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Bogalusa leaders apologize for city's racist past

Posted: Sunday, November 15, 2015 | Views: 3146

Bogalusa leaders apologize for city's racist past
BOGALUSA---The Robert “Bob” Hicks Foundation expresses gratitude for the historic apology that a number of Bogalusa elected officials and an interracial group of ministers issued to the city’s African Americans on Nov. 7 for the violence, inequality, and injustice inflicted on them in the 1960s struggle for equal rights and opportunities. The official apology was made—and a proclamation presented—during the “Pray for Bogalusa” event, sponsored by the ministerial group to bring racial reconciliation and healing to the city.


“I never thought I would see this in my lifetime—black and white residents of this city, holding hands, shedding tears together, trying to move past our past in the very park where some of these atrocities occurred,” said Barbara Hicks-Collins, executive director of the foundation named in honor of her late father, a prominent civil rights leader who received national acclaim.


Hicks-Collins’ family members were among the African Americans who were severely beaten by whites, resisting the efforts of civil rights protesters to integrate the park on May 19, 1965. “This park symbolized the battleground of hatred, racism, and inequality for those African Americans who tried to integrate it 50 years ago,” Hicks-Collins said. “The blood of my family, friends, and other African American men, women and children covered the grounds of Cassidy Park, and to this day, my mother still cannot step foot there. The pain is just that deep.”


Cassidy Park was one of a number of public places where civil rights protesters clashed in Bogalusa with members of the Ku Klux Klan, which fought the 1960s integration efforts with threats and violence. Those clashes drew the attention of the national media, federal investigators, as well as federal civil rights groups.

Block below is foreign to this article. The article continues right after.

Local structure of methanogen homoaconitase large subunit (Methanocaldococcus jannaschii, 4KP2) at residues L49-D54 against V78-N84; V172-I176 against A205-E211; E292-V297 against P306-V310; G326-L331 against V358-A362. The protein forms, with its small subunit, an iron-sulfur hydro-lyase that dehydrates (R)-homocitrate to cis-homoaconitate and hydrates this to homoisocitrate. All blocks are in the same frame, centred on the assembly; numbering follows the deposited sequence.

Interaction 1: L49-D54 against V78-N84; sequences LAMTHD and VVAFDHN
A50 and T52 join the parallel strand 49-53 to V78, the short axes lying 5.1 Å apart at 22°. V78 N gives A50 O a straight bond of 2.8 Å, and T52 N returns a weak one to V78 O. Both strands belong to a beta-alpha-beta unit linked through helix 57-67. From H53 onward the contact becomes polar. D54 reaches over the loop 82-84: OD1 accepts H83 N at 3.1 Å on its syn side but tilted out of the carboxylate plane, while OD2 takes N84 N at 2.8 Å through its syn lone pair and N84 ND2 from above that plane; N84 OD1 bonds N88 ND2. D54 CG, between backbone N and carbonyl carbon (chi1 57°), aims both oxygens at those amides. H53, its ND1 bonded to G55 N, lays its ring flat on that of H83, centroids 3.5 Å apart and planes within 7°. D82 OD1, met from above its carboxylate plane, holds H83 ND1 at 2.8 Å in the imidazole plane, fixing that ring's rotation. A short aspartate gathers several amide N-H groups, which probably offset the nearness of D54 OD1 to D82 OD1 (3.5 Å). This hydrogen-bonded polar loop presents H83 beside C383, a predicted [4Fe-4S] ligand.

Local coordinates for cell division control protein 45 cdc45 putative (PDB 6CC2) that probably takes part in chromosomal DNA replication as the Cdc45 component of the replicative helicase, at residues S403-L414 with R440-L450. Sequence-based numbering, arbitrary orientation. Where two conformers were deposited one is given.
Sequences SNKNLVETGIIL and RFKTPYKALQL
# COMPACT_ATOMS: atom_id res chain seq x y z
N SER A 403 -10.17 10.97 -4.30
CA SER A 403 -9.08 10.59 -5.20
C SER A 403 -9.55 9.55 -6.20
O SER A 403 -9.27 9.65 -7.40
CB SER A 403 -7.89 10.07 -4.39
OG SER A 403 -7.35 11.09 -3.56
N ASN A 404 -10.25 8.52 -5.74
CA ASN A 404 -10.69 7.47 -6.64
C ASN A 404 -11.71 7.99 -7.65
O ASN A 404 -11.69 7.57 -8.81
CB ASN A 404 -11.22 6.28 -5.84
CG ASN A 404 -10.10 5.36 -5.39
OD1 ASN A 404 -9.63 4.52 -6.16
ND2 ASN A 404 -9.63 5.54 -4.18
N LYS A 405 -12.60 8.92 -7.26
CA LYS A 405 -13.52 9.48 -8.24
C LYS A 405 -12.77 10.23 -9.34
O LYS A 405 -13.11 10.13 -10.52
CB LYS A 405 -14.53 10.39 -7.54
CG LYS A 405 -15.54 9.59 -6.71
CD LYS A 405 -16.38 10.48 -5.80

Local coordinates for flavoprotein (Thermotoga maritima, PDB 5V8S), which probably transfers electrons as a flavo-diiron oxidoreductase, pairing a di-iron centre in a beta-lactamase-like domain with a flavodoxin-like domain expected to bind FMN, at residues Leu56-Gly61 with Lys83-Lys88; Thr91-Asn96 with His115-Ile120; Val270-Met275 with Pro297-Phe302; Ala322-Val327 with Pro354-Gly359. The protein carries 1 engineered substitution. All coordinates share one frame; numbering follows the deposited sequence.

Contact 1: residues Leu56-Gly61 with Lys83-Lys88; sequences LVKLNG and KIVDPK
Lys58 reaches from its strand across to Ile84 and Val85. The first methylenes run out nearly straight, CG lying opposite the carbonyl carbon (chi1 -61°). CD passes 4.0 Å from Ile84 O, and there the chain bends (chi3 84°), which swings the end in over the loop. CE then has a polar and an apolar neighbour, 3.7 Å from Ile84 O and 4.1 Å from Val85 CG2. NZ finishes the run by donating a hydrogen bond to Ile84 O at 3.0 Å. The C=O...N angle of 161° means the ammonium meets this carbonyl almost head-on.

In her remarks, accepting the apology on behalf of all who suffered, Hicks-Collins called by name many of the African American families that were targeted and those who were injured or murdered. The Nov. 7 reconciliation event went a long way toward healing those old wounds, Hicks-Collins said.


Among those who attended were Bogalusa’s Mayor Wendy O’Quin Perrette, Sheriff Randy “Country” Seal, other officials, civic leaders, and a diverse group of pastors and residents from all denominations. The event was most poignant for some veterans of the Civil Rights Movement, including Fletcher Anderson, a founding member of the Deacons for Defense and Justice, the group of local African American men who organized to provide armed protection for civil rights protesters.


“The apology and the plea for forgiveness were so powerful,” said Anderson, who still lives in Bogalusa.


Hattie Hill-Dillon of Bogalusa said the event was rather emotional for her, too. She said she appreciated the efforts and felt the pleas for forgiveness and reconciliation came from sincere hearts.


Hicks-Collins said the Hicks Foundation is grateful that Chaplains David Ziegler and Grace Hutson had the vision to organize the event. It included passionate prayers from seven pastors and ministers: on Repentance, Chaplain David Ziegler; Reconciliation, Pastor Greg Whaley;  Restoration, Pastor Stanley Nathaniel; Revelation, Rev. Robert Williams; Reclamation/Redemption, Pastor Michael Oree;  Reformation/Refreshing, Elder Christopher Matthews; and Resistance of the Enemy, Pastor Travis Houston.


Hicks-Collins said that as a veteran of the Civil Rights Movement, she was especially proud to see a diverse group of the city’s residents standing in the “gap” for family members and friends who are deceased or were not able to attend.


“It was a very emotional experience for me to accept the apology on behalf of all the individuals who played such significant roles in our quest for equality and justice,” Hicks-Collins said. “Fifty years after so much suffering, the prayers of repentance, and the healing power of forgiveness replace the blood and pain with love, love for one another.”


Chaplain David Ziegler offers a  plea of forgiveness as he  holds the hands of Barbara Hicks-Collins, the daughter of  the late Civil Rights Leader Robert  “BOB” Hicks. Hattie Hill Dillon and other African Americans stand in a circle to accept the official apology.


Members of Bogalusa churches of various races and denominations surround a stage at Cassidy Park in Bogalusa, where city officials and an interracial alliance of ministers offered an apology for the way the city’s white establishment treated black citizens during their quest for equal rights and opportunities in the 1960s.

Hicks-Collins, Executive Director of the Robert “Bob” Hicks Foundation, recalls  and recites the names of  people who were affected by the hatred and violence of the Ku Klux Klan and their sympathizers.
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